4. Hanwha Aqua Planet isn’t a place my Dutchie would like to see. As a personal rule, we try not to visit places that have animals in captivity and feature them in shows. (Although we have one right in our own home and before I had Dutchie in my life, I brought my children, then very little, there.) However, I came here as a part of a group and enjoyed some portion of the show and tour of facility, because I have good company! If you are against animals in captivity, this isn’t for you, too!
5. Gimnyeoung Maze and Cat Park is near Manjanggul Cave. It contains a maze that has the shape of Jeju Island, and “its images that can be clearly seen from above include the following: a serpent, which was an object of worship on the island until the mid-70s; horses of Jeju Island, which were brought there by Mongolians as far back as 1276; the ship, Sparrowhawk, that was shipwrecked on the island in 1653 bringing Hendrick Hamel and his company of Dutch sailors to the Joseon Kingdom; and dolmens that are relics from the Bronze Age. All of these images are famous symbols or landmarks of Jeju Island.” (From park information.)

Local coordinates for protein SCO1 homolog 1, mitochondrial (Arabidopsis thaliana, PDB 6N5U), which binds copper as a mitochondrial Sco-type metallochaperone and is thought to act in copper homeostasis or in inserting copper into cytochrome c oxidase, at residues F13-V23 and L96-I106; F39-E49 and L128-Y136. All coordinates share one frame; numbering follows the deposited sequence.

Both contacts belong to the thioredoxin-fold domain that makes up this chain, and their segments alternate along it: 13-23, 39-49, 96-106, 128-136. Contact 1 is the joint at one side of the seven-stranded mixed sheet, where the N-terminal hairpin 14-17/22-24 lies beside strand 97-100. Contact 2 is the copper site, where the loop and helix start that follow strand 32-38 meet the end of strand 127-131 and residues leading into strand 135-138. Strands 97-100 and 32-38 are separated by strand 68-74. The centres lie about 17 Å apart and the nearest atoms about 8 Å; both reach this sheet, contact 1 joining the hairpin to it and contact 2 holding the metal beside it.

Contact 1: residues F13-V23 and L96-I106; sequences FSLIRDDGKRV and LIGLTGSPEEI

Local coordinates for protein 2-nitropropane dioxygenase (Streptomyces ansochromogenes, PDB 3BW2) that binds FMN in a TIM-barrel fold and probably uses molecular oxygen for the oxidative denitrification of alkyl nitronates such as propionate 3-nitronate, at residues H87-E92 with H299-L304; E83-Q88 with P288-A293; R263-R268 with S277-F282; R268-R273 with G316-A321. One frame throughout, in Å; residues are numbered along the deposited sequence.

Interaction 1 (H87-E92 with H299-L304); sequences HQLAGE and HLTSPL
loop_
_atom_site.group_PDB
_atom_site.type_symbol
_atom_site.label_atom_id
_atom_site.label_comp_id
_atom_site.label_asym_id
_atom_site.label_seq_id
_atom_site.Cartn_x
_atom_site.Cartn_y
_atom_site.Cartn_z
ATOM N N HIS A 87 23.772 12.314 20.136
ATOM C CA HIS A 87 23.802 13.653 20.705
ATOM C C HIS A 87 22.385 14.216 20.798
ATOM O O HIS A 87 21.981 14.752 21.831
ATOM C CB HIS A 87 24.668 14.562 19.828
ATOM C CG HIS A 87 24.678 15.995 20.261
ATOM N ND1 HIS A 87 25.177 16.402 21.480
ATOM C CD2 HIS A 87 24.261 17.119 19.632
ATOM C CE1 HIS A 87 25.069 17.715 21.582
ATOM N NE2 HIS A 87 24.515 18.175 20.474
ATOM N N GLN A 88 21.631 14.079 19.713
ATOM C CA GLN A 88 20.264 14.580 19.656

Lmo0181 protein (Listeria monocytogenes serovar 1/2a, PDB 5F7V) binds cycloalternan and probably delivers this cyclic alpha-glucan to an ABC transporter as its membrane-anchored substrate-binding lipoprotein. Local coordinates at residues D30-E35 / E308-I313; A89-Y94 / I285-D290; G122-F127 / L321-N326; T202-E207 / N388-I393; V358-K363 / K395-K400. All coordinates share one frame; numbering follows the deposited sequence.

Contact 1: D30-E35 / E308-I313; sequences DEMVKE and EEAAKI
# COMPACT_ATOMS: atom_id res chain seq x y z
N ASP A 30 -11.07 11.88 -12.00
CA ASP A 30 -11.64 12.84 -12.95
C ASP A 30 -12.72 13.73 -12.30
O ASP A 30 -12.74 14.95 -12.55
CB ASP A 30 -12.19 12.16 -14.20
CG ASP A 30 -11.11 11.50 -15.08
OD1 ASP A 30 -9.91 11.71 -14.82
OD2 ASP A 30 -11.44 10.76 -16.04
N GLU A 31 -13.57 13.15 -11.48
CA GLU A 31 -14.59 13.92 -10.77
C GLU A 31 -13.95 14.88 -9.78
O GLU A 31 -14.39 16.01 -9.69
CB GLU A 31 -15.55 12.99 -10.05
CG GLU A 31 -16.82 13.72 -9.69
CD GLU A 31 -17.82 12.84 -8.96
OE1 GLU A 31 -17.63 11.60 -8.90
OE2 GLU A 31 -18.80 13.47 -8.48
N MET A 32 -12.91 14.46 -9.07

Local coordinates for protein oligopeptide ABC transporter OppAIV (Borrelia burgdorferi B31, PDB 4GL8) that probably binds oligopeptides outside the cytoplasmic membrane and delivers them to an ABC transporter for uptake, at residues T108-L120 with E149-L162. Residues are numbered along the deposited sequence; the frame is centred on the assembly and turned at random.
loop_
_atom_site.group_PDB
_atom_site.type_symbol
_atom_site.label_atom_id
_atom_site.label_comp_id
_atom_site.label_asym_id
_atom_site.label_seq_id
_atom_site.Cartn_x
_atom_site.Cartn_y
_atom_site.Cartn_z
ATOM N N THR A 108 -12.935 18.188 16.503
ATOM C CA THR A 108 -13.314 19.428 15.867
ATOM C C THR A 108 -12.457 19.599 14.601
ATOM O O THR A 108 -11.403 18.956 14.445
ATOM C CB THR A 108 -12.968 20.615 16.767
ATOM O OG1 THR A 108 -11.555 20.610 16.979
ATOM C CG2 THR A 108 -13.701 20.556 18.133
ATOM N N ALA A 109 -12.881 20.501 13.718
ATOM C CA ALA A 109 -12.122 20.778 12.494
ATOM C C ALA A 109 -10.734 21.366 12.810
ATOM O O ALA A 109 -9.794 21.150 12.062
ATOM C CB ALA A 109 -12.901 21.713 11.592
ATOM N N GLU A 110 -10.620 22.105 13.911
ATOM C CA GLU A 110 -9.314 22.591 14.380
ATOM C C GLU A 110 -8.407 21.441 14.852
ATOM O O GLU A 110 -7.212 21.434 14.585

What added charm to an otherwise drab enter-the-maze-and-find-the-exit activity is the presence of friendly cats who accompanied us in our sojourn through the hedges. It was also drizzling when we went there so we had some free warm purrs and paws!
6. We drove by the Mysterious Road or the Dokkaebi Road and discovered why it is called such. Richard showed us the ‘phenomenon’ by parking our van (while we were inside) at the first few feet of hill’s elevation. He wasn’t stepping on the accelerator but we felt moving uphill instead of moving downwards. That action seemed to have defied the laws of gravity but in reality, it is just a mere optical illusion that vehicles, even objects, roll uphill. The seemingly high surroundings are the ones creating the trick.